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Fri May 02, 2014 7:34 pm
So while the Konosuke's are still OOS, I've been considering the Yuki 270mm. I'm thinking this length because I currently use a Kohetsu 270mm.
Hows the reactivity on this knife? I have the yuki honesuki,but poultry juice doesn't really seem to have patina-ed it. I recently took over the AM pantry role in my kitchen and cut a lot of fruit, veg, lettuce, and am constantly in and around water. The AS is holding up well, but it has a patina on it already from prior use on the pm line.
Fri May 02, 2014 8:24 pm
I have not used the Yuki myself, and I am a home cook, not a pro, but I think you would find it is about as reactive as the Kohetsu. The Yuki's white #2 core and marginally softer steel might be slightly more reactive than the Kohetsu's AS. I have had not problems with either my Kohetsu or my Goko White #1. Both the Yuki and Kohetsu are stainless clad too so only a small amount of exposed core is reactive.
Mon May 05, 2014 9:40 am
Pink - I don't think the Yuki White #2 is especially reactive. AS might be a little less reactive, given it's additional alloys. The Kohetsu AS 270 is quite light and nimble for a 270. I would guess the Yuki 270 will feel heavier w/more weight forward balance point. If you're OK with a little heavier knife the Yuki's are great performers, very thin at the edge. If you don't want a heavier 270, you might want to try the Yuki 240 version, unless you have really taken a liking to the longer, flatter profile of a 270.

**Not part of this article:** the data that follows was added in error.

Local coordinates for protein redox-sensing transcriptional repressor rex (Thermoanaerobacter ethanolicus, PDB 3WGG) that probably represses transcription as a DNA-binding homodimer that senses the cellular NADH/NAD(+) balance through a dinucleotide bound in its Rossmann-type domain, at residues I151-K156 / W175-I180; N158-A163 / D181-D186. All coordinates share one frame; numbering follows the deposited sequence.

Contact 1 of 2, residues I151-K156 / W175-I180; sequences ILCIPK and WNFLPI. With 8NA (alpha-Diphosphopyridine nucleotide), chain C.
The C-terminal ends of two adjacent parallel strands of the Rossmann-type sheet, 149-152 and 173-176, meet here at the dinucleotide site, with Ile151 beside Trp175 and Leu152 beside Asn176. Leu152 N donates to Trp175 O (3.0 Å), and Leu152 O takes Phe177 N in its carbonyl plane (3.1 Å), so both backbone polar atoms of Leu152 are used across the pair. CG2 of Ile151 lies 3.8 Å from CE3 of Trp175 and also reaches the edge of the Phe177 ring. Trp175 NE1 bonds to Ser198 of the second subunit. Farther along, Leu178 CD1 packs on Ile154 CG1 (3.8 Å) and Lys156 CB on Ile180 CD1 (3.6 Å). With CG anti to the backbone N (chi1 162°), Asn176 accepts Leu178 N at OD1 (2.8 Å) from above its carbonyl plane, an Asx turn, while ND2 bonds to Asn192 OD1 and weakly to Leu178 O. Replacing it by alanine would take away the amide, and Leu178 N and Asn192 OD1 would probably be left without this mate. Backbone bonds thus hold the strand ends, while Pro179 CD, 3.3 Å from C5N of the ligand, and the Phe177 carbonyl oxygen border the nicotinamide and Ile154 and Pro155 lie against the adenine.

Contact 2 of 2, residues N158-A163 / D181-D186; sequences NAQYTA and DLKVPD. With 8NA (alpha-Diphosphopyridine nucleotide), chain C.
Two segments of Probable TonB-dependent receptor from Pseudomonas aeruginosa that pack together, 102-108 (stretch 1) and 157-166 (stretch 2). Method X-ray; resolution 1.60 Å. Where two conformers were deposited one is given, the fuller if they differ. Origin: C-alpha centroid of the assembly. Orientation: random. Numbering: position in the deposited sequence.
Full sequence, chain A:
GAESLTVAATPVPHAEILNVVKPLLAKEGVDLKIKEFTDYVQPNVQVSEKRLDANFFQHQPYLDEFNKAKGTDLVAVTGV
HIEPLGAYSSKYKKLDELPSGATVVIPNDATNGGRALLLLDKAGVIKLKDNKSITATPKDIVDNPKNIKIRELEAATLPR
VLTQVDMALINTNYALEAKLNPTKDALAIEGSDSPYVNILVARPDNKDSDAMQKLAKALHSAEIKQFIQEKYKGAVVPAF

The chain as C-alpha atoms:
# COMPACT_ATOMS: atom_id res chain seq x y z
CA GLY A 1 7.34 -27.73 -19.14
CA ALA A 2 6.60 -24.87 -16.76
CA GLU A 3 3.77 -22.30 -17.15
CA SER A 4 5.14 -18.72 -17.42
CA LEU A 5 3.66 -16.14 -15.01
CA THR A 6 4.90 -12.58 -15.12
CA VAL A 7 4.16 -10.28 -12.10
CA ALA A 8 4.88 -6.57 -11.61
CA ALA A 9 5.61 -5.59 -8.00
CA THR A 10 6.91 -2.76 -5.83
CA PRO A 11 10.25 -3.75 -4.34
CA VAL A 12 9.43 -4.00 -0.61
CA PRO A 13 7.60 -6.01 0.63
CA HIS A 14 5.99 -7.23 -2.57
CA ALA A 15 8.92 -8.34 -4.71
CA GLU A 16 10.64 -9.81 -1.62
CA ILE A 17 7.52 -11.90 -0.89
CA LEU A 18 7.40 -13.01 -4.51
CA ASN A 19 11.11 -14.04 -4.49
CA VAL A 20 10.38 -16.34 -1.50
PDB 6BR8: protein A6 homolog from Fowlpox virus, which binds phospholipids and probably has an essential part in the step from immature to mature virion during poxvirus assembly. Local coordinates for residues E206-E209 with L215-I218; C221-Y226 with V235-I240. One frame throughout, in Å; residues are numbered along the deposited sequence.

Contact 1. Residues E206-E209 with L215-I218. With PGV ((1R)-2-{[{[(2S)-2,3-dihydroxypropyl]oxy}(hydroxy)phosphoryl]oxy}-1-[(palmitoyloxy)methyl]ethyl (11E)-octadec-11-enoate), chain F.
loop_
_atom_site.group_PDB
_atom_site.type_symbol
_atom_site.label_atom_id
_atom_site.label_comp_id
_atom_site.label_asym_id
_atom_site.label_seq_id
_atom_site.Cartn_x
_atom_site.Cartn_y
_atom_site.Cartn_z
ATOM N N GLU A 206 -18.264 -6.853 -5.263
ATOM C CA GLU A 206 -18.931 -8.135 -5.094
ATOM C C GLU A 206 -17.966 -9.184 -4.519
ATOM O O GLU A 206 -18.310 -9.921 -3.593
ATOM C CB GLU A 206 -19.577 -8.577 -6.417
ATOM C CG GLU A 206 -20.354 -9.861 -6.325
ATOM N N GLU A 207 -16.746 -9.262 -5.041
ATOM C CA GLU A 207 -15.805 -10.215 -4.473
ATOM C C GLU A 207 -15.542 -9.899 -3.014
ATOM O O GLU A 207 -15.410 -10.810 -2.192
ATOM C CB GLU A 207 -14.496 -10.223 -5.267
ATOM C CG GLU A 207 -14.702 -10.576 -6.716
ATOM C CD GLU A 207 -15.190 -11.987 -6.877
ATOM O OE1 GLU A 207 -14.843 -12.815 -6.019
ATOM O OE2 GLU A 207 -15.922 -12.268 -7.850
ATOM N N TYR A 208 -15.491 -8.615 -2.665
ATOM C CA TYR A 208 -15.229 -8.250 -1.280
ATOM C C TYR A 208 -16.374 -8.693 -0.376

Mon May 05, 2014 10:06 am
They are not atypically reactive W#2. Inline with a Konosuke W#2, slightly more reactive then the atypically slowly reacting MasamotoKS W#2. It will be slightly more reactive than the Kohetsu AS, but as it's stainless-clad, you don't have much exposed steel to concern yourself with here anyway.
And their double-bevel Yuki gyuto is stupid thin on the edge:
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